The overall basic requirements for polymers, blowing agents, nucleators, equipment, and processing parameters for making extruded polymeric foams are shown schematically in Figure 4.2 (adapted from Khemani1). The processes to be discussed in this chapter involve macrocellular foams (typ-ically 100 mm or larger in cell size); we will not cover so-called microcellular

FIGURE 4.2

Parameters affecting the thermoplastics foam extrusion process.

Polymer Blowing Agent Cell Nucleators Additives Extruder Screw

-Solubility -Cell size -Permeability

-Melt strength -Permeability & Type modifiers -Single/Tandem -Die Design -Screw design -Viscosity Distribution -Processing aids -Throughput Sheet Mixing -Tm, TC, Tg -Inj. pressure Concentration -Flame retardants -L/D ratio Annular elements -End groups -Point of injection -Temperature profile Arc Seal ring -Concentration -Pressure -Temperature -Output

-Dispersion -Pressure

Foam Characteristics

Cell Structure (shape, size, distribution, open vs. closed) Density and Gas Retention in Cells

Mechanical Properties (impact, tensile, bending) Thermal Properties

Extractables (for food contact)

Die

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foaming where resins, presaturated with blowing agents such as CO2, are heated at or above Tg and cooled rapidly to stabilize the cellular fine mor-phology and prevent excessive cell growth. Such mormor-phology is character-ized by closed cells up to 25 mm in size and a cell density of 108 cell/cm3 and above.2 Continuous microcellular processes involving extrusion equip-ment as described in various patents3 are under development,4 and some are already commercially available.

4.2 Importance of Material Properties in Extrusion Foaming

The solubility and diffusivity of the gas in the melt and the viscoelastic properties of the molten polymer are among the material parameters playing an important role during the various stages of low-density extrusion foam-ing. Material properties that influence these processes include melt shear and elongational viscosity, melt strength, and, if the polymer is crystallizable, the rate of crystallization. Gas/polymer interfacial properties also play a significant role in all these stages of operation. To summarize pertinent information from Throne:5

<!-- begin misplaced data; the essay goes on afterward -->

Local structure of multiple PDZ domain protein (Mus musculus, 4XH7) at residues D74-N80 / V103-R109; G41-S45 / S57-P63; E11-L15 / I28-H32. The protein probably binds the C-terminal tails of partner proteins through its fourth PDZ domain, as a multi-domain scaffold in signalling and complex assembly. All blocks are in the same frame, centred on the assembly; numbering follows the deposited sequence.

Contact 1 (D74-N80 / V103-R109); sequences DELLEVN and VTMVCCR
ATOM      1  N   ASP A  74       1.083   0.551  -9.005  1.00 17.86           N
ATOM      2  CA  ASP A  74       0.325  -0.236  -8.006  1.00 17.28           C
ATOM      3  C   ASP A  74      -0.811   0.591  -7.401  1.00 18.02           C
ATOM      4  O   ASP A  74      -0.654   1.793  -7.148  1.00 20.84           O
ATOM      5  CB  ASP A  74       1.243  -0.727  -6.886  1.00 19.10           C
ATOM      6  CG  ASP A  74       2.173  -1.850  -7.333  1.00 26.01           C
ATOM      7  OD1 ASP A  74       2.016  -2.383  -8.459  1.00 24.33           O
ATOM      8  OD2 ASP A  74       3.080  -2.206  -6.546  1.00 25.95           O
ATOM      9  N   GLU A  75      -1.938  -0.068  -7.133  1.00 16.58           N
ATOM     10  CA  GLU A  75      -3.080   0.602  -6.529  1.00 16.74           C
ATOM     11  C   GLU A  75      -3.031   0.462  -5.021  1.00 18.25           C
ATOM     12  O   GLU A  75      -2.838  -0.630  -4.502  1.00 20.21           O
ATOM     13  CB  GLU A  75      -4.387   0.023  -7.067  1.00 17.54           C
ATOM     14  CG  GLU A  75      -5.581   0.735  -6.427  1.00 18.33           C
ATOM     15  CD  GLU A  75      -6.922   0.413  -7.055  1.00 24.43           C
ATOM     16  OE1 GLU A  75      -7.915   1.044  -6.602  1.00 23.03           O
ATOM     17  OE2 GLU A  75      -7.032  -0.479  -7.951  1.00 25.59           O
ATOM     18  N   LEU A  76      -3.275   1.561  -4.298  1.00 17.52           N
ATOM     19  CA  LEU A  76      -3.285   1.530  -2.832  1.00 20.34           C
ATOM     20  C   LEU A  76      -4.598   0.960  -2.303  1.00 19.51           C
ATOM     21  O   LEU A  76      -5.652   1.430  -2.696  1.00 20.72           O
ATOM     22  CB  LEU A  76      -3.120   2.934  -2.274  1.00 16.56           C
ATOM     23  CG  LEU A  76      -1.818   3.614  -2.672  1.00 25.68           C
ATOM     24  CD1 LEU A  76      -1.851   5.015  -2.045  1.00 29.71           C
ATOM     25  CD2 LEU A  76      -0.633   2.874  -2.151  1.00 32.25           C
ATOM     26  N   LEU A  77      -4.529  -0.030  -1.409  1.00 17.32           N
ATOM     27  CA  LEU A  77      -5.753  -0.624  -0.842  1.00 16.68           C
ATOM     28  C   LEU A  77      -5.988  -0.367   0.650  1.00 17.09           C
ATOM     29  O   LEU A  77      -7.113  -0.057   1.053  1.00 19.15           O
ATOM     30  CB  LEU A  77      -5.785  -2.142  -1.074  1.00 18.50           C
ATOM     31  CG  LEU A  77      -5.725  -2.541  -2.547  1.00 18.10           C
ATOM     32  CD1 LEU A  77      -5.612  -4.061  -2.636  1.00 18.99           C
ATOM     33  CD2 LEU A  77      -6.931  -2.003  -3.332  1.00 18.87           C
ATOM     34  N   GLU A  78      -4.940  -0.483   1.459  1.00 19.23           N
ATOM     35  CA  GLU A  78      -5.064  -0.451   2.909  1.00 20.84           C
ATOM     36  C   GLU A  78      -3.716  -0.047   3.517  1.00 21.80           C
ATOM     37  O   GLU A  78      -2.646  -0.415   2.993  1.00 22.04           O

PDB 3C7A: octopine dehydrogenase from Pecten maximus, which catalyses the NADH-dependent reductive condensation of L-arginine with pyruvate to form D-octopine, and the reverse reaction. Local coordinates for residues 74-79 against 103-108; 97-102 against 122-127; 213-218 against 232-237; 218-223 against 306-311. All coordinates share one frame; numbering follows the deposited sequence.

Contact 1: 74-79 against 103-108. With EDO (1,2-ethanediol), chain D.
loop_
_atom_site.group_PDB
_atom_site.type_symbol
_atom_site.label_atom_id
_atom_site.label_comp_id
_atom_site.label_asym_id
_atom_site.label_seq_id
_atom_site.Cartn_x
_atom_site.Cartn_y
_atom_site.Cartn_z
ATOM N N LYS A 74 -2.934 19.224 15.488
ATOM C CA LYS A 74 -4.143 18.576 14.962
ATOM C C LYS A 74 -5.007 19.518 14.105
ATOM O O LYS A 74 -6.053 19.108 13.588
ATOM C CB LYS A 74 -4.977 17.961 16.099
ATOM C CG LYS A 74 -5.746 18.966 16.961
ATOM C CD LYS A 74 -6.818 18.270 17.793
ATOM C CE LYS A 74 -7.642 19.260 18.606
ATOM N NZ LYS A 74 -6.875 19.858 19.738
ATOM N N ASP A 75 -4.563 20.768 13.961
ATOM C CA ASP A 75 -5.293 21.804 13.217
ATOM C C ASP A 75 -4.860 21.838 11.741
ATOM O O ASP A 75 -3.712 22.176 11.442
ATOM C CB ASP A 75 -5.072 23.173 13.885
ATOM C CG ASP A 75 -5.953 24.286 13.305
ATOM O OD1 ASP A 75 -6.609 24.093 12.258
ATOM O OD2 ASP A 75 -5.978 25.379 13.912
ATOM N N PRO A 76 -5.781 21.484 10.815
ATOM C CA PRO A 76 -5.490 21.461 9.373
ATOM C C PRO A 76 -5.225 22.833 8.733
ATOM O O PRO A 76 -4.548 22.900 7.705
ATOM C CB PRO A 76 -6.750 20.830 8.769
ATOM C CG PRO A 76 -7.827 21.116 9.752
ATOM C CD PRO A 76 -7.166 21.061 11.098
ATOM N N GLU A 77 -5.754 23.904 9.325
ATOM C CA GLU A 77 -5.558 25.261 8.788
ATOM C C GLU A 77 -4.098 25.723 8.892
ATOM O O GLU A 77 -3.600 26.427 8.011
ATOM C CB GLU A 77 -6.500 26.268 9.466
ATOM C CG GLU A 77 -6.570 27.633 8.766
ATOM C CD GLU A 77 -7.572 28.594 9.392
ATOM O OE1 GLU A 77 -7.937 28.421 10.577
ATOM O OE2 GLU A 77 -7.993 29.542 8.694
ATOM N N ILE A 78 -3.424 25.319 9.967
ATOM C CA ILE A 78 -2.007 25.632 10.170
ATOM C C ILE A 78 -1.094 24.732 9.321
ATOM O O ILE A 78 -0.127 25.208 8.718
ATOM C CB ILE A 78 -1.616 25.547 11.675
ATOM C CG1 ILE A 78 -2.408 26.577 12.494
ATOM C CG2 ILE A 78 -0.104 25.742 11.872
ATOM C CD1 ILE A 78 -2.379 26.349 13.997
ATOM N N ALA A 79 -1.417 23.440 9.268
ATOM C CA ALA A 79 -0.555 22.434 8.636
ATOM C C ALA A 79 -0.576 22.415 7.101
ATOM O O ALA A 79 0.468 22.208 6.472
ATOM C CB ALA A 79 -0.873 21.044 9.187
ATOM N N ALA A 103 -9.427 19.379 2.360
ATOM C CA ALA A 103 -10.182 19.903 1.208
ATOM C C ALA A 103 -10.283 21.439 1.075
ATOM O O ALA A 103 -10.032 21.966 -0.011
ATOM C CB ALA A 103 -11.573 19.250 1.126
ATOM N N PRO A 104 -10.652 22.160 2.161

• PBAs need to be highly soluble (to alleviate the need for high extru-sion and die pressures) and uniformly distributed in the polymer, since undissolved microbubbles may promote premature nucleation before the die. In addition, PBAs must diffuse at a high but controlled rate to allow rapid cell inflation.

• Melts with high viscosity, particularly extensional viscosity, are needed in the presence of dissolved gas which may act as a plasti-cizer, reducing the overall viscosity.

• Melts with high elasticity and high normal stress differences are needed during the extensional portion of bubble inflation, in addi-tion to high resistance to stretching for stabilizaaddi-tion of the growing bubbles.

• At the end of bubble growth during the final biaxial stretching, high melt elasticity to resist blow-out and moderately high elongational viscosity (the latter increased by cooling) and rapid crystallization are needed.

The first requirement for successful foaming is to form a uniform gas-laden melt. This means that all gas molecules are dispersed on a molecular level throughout the melt. The key here is the solubility of the gas in the polymer at the melt temperature. If inert gases of low solubility such as nitrogen and

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argon are used as blowing agents to produce low-density foams of many commercial polymers, then very high extrusion and die pressures would be normally required.

The rheological properties of the gas-laden melt become very important; for example, the viscosity of the mixture has to be high enough to achieve the pressure required. The viscosity of the gas-laden melt is a strong function of the gas concentration. It has been shown that at a given temperature, the gas-laden polymer melt viscosity decreases exponentially with gas content throughout the practical range of gas concentration for many polymer–gas systems.6 The required high pressure is normally achieved by cooling the polymer–gas mixture substantially before reaching the extrusion die. Tem-peratures can be set to below the normal polymer melting point and near the crystallization temperatures, in cases of semi-crystalline polymers, and near Tg for amorphous polymers. This is possible because the inclusion of the gas causes depression of the glass transition temperature (Tg) of an amorphous polymer or the crystallization temperature (Tc) of a semicrystal-line polymer. Depression of Tg , or Tc (the latter to a lesser extent) is a well-known phenomenon and experimental results are available for a number of polymer–gas systems.7–11